Omicron subvariants which can be proof against key antibody remedies are rising

According to data from the Centers for Disease Control and Prevention, two Omicron subvariants that are resistant to key antibody treatments are on the rise in the United States.

Subvariants BQ.1 and BQ.1.1 now account for 27% of infections in the US, a significant increase from the previous week when they accounted for about 16% of new cases, according to CDC data released Friday.

Omicron BA.5, while still the dominant variant, is declining every week. According to the data, it now accounts for about 50% of infections in the US, up from 60% the week before.

President Joe Biden this week warned people with compromised immune systems that they were particularly at risk this winter because antibody treatments against emerging subvariants weren’t effective.

BQ.1 and BQ.1.1 are likely resistant to evusheld and bebtelovimab, according to the National Institutes of Health.

Evusheld is an antibody cocktail given as two injections that people aged 12 and over with moderately or severely compromised immune systems take to prevent Covid-19. Bebtelovimab is a monoclonal antibody that is taken to treat Covid after infection.

Biden urged people with weakened immune systems to consult their doctors on precautions to take. dr Ashish Jha, head of the White House Covid task force, said the US is running out of options to treat the vulnerable because Congress has not committed more money to the nation’s Covid response.

“We had hoped that as time went on as the pandemic progressed and as our fight against this virus progressed, we would expand our medicine cabinet,” Jha told reporters this week. “Due to a lack of congressional funding, this medicine cabinet has actually shrunk and that is putting vulnerable people at risk.”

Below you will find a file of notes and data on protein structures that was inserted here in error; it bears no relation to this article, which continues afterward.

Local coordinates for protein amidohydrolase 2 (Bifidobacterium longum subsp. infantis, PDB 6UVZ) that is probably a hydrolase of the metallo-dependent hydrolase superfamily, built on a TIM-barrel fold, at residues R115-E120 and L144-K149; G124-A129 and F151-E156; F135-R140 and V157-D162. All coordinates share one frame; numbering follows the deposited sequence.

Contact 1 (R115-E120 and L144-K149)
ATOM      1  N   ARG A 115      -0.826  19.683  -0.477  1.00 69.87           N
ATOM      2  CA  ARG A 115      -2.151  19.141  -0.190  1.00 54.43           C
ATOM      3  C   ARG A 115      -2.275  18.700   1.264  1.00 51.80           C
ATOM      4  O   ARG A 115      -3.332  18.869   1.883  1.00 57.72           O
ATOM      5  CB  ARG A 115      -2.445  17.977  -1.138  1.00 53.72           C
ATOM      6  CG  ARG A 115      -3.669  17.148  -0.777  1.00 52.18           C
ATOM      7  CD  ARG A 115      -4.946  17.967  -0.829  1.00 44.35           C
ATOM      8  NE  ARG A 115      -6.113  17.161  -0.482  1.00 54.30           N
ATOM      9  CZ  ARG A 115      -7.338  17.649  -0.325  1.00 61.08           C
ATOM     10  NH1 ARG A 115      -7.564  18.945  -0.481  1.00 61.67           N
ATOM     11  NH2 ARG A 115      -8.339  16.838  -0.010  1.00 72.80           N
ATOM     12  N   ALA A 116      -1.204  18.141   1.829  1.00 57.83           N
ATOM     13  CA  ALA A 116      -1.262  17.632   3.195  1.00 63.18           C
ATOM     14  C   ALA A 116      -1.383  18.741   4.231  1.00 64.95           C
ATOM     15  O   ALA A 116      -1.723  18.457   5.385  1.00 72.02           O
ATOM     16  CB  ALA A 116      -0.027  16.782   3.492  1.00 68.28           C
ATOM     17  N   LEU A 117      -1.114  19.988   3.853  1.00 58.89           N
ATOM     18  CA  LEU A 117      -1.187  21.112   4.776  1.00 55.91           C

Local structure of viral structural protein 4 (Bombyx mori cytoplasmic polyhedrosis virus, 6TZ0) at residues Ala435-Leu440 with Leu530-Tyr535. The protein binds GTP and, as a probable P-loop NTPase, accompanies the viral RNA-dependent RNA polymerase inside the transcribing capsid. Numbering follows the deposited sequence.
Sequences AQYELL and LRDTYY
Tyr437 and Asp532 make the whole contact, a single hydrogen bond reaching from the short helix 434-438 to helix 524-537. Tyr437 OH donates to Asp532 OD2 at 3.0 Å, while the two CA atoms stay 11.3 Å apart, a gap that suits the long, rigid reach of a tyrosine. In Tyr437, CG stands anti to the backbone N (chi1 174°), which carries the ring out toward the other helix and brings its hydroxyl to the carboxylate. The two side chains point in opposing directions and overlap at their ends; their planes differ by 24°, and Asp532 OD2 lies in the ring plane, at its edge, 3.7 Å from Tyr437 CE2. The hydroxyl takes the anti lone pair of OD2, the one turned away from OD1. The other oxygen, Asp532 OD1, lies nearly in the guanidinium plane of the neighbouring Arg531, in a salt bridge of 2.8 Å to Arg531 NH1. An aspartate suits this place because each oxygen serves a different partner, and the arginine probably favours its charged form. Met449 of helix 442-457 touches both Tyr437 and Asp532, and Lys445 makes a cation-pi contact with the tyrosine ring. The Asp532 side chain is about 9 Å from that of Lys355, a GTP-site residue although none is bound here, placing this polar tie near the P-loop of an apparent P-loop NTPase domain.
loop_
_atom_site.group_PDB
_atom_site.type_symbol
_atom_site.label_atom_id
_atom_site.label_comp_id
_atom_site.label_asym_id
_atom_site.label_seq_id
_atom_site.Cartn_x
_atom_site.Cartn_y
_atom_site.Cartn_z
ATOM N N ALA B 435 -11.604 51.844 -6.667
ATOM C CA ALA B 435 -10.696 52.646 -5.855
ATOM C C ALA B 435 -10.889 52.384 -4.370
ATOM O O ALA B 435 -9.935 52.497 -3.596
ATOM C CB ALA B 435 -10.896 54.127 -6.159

It’s unclear how well the new boosters will protect against variants like BQ.1 and BQ.1.1. Jha said the boosters should offer better protection than the old vaccines because these subvariants are descended from BA.5 found in the updated vaccines.

Two independent studies from Columbia and Harvard found this week that the omicron boosters don’t fare much better than the old shots against BA.5. The Food and Drug Administration said the studies were too small to draw firm conclusions.

The CDC, FDA and the White House Covid Task Force believe the new shots will prove more effective because they are better matched to circulating variants than first-generation vaccines.

“Based on what we know about the immunology and science of this virus, these new vaccines can be expected to provide better protection against infection, better protection against transmission, and sustained and better protection against serious disease,” he said Jha told reporters in September.

Jha urged all eligible Americans to get the Omicron booster and their flu shot by Halloween so they are protected when families gather for the holiday.

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